Almost every criminal defense attorney tries to use the "adverse childhood experiences" excuse to mitigate their client's responsibility-- especially in sentencing arguments. We already mitigate responsibility and consequences for minors-- they cannot face the death penalty for first degree murder, and in many cases, cannot be sentenced to LWOP. Cyntoia Brown was not sentenced to LWOP.

    CB has access to lots of counseling and mental health services while in prison. She can reflect on her choices, and explore her background there, while serving her sentence. She has MORE access to care and services now than she ever would if released. She has access to education and skills training while in prison. For the most part, she has been a model prisoner. She has taken advantage of both, and I'm glad for that. She is making the most of her situation. That's all we can ask of any inmate. Parole boards take that into consideration.

    Sadly, the most functional, integrated, sober, and cooperative she has ever been in her life is within the highly structured and supervised experience of incarceration. Just like Cristian Fernandez-- a 12 year old killer, with lots of sociopathic issues. The most integrated, cooperative, and functional he ever was happened after he murdered and was incarcerated.

    For many reasons, as a society we are unable to provide the structure and supervision a lot of perpetually wayward teens need to be successful citizens. We are loathe to remove them from dysfunctional families and environments, even when they are screaming for help. We have no long term residential mental health and behavioral services, essentially, at all. No one wants to pay for long term effective mental and behavioral health care, because largely it's custodial, expensive, and doesn't work to "fix" the problems. We are unable to persuade teen girls in dysfunctional lifestyles from conceiving and having children they are unable to parent-- and we cannot persuade them to make adoption plans often enough. Our social services systems are tremendously overburdened and only barely effective in the best of situations with highly cooperative clients.

    Unfortunately, we we have to "wait" for the teens (and adults) in these bad situations to commit crimes *bad enough* to provide that structure, care, and supervision for them. In the prison system. We can debate all day long about how bad that is as a plan, but it doesn't change the truth of the problems, and management choices we have in our country.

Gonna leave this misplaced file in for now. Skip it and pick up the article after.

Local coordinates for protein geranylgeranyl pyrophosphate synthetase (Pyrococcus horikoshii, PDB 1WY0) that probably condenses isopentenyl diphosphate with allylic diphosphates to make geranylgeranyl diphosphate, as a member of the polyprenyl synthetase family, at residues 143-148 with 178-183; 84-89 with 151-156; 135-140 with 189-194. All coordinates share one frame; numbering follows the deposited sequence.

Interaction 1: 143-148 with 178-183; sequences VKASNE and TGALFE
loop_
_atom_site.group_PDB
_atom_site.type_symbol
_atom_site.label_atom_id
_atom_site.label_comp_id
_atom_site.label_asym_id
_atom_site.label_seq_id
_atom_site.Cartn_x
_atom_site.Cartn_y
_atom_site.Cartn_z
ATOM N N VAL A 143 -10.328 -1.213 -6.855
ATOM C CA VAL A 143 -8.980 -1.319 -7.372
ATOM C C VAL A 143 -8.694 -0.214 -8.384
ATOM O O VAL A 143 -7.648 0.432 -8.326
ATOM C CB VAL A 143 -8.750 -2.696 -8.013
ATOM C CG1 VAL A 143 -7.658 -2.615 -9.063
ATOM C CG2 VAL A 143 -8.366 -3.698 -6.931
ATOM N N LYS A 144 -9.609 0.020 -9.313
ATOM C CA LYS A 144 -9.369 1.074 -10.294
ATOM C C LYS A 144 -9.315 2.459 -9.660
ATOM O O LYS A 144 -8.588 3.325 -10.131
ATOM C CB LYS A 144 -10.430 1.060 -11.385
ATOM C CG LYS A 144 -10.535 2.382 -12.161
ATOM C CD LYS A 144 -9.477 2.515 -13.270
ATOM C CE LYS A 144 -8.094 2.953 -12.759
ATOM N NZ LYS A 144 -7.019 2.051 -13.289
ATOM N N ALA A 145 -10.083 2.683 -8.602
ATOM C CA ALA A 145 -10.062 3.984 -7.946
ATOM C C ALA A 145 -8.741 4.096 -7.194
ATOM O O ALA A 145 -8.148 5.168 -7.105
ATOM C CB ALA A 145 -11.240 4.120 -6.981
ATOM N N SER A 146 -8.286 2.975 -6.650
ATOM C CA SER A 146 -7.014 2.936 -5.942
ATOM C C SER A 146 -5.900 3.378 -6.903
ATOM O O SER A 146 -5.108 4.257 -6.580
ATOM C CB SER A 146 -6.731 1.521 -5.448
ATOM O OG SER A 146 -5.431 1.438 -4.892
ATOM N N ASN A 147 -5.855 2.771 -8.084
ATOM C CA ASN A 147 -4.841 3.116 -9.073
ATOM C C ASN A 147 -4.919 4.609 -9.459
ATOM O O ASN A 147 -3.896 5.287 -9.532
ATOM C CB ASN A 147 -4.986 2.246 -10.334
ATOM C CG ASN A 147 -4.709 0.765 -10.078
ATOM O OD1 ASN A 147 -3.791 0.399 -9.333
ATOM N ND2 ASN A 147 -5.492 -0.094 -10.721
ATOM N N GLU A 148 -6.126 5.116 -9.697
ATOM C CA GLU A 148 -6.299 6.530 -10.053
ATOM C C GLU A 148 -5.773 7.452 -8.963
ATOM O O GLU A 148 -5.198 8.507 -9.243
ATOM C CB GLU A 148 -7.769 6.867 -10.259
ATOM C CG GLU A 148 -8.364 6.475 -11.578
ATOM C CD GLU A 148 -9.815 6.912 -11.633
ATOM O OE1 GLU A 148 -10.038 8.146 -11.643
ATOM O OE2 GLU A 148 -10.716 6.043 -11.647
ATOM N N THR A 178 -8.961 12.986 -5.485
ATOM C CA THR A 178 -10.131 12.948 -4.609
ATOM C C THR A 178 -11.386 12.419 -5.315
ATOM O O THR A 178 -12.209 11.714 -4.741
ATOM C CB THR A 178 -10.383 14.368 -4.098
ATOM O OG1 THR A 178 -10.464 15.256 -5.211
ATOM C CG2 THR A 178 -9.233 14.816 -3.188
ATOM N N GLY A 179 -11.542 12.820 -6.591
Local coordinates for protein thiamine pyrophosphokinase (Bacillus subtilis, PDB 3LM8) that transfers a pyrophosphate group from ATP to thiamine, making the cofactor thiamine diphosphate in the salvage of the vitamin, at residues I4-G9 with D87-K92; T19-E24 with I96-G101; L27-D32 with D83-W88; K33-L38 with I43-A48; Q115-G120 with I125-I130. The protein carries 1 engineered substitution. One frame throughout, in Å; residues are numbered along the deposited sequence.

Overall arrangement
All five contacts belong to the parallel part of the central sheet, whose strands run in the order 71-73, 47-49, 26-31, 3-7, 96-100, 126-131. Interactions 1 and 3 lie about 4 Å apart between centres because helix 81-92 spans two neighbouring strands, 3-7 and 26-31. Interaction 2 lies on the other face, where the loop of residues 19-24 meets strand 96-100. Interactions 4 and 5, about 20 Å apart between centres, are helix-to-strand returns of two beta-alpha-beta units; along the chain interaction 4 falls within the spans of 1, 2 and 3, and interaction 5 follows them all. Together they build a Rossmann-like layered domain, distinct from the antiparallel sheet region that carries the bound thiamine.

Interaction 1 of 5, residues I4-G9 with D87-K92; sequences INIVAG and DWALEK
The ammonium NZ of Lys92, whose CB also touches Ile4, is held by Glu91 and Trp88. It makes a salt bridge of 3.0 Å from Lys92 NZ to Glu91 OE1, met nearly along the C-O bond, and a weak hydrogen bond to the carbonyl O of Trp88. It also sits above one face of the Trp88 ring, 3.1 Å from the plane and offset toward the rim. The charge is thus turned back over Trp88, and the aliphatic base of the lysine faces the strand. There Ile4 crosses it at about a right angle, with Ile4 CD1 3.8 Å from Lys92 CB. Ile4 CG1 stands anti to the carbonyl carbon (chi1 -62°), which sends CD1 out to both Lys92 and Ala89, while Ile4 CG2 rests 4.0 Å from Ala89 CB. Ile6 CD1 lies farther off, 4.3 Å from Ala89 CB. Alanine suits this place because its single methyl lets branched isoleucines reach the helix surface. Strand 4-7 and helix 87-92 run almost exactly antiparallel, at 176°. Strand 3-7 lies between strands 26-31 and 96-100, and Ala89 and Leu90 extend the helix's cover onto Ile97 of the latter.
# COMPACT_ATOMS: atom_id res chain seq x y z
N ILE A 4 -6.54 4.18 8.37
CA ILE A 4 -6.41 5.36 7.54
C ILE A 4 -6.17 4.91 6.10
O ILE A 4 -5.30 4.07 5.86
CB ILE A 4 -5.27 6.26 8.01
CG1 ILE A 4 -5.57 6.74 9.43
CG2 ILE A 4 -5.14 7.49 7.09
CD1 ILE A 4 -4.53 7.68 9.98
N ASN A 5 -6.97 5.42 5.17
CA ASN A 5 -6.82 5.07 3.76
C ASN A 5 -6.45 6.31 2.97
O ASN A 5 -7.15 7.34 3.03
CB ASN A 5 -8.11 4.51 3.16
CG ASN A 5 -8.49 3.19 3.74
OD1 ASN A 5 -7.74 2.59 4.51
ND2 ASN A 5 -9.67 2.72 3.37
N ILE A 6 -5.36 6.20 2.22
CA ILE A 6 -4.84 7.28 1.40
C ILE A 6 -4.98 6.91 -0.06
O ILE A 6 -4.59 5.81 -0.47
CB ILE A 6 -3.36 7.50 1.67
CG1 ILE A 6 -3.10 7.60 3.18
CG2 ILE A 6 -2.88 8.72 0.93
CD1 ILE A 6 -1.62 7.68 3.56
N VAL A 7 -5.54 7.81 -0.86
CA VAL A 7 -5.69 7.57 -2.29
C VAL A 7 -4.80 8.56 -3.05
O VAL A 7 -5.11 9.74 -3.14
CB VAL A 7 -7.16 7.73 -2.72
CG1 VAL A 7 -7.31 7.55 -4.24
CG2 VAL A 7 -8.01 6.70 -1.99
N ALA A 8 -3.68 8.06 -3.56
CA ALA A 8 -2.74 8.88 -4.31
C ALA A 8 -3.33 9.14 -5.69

12. mickey2942

    mickey2942 Well-Known Member

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    Do you think that Cyntonia will be a good Mother? To cute, chubby little infants?

    What type of work environment do you see Cyntonia being able to do? In your office? Do you want to work with her?

    My issue with social workers, many of whom I know, never seem to be grounded in reality. They see some sort of utopian society. They see "Cyntonia" as a "client" to "help". The relationship ends when her hour is up. "See ya' next week".

    I worked with "Cyntonia" at school, or the substance abuse treatment center she went to...40 hours a week.

    When we went to transition meetings, to discuss clients like "Cyntonia", I often wondered if we were discussing the same person. I suppose I misplaced my rose colored glasses. My cynicism is grounded in reality. Sadly.

    Good thing I no longer work in the field, I burned out on the hopelessness of the lack of services to actually help someone like "Cyntonia" to find a niche in society. Incarceration is probably the best place for her.
     
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  13. human

    human On Time Out

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    I think some research into child development would be useful. There is the womb and the first two years of life. Those are critical years .

    She made choices? No, the choices were made for
    I was a teacher for over thirty years. I had children like her. That is why I feel for them. They did not choose their parents.

    I have a lot to say on this. Really, reading about what the whole thing is about Adverse Childhood Experiences actually means for police, social workers, teachers, and the medical field hopefully will make a differene .I will put in the link later.

    Prison is a further nightmare. I will say once again that it freaks me out that babies and children go home to hell.

    People can read on the net how children have been unjustly removed from parents. Maybe. I have never seen it. I see them having the children far longer than they should.

    Laws are made to be so lenient because there is still the idea that children are possessions.

    I don’t know what the answer is. The US does not like the idea of infringing on parents.

    But to say this woman made decisions is laughable. I did not think Patty Hearst made her decisions in a sound mind either.
     
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  14. mickey2942